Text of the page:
I've no idea to what extend connectorisation will be a problem or not. I assume the technology of moisture sealing has moved on a lot, with individual waterproofed connections with multiple seals, hydrophobic gels etc. Also, optical fibre is not subject to electrochemical corrosion in the same way that copper mixed with water and 48V DC is.

Maybe it will be the optical fibre version of aluminium cable, but I assume that cables can still be fused if/when a fault occurs in the future.
Posted by CarlThomas 12 months ago
I see. Verizon having connected 7 million homes, passed 16 million and had a decade to monitor fault rates know less about doing FTTP 'right' than Openreach who've connected less than 100,000, didn't even trial connectorised in the field until last year, and required subsidy for over half of their FTTP rollout as it was so expensive with their build techniques.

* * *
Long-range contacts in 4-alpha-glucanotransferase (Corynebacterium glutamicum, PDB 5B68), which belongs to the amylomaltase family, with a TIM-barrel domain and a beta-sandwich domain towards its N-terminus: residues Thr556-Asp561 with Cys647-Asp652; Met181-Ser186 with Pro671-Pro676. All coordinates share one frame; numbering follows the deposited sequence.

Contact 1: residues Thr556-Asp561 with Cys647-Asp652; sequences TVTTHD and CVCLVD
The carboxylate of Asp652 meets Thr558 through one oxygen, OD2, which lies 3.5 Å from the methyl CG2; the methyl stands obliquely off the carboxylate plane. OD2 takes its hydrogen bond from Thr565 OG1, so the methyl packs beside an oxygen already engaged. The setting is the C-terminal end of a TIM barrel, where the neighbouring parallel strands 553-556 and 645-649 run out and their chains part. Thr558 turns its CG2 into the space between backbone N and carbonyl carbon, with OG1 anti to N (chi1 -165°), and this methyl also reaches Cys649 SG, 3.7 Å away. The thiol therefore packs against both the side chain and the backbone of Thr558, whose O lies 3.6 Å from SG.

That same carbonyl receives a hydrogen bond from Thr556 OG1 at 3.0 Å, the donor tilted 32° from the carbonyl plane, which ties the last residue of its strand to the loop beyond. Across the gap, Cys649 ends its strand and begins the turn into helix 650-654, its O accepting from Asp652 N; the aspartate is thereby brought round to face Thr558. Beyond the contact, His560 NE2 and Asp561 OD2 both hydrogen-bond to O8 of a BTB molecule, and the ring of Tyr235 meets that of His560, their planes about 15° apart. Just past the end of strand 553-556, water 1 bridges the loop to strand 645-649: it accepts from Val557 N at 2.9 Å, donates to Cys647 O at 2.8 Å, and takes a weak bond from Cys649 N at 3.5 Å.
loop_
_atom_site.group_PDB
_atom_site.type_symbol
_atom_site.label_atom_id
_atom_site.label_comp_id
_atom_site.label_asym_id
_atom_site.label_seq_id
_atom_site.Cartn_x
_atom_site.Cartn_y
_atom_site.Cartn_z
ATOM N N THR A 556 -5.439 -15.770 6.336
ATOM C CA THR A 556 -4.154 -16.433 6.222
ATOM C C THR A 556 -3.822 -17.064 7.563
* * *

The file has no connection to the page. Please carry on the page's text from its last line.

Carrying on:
Thanks for clearing that up for me. Much appreciated.
Posted by TheEulerID 12 months ago

The Verizon rollout appears mired in controversy

Not to mention that there is significant government subsidy in the US and that there is no requirement to offer wholesaling on incumbent's NGA networks.

Posted by WWWombat 12 months ago
True - politics will always be part of it.

I'm not sure splicing faults will be an option. From MrS' pictures, the "new" connector joints looks like Corning Multiport splitters/DPs, with pre-attached stub of SST fibre. That stub needs to be push/pulled back to the splice point - and will be spliced there.

But it looks like the pre-attached end (that makes it cheap to deploy) can't really be subverted from a connector-based joint into a spliced one.

And, if the connection box itself fails, it requires both a new box, and a new SST fibre stub feeding back to the splice point.
Posted by WWWombat 12 months ago
What's good for Verizon isn't necessarily good for the UK. One reason I mentioned the Lancia/rust issue.

You've said before, and you're right, that Openreach will move slowly on this. Probably needing to hear evidence from either Verizon or Corning that the approach works for them, and then building their own base of evidence for what works here.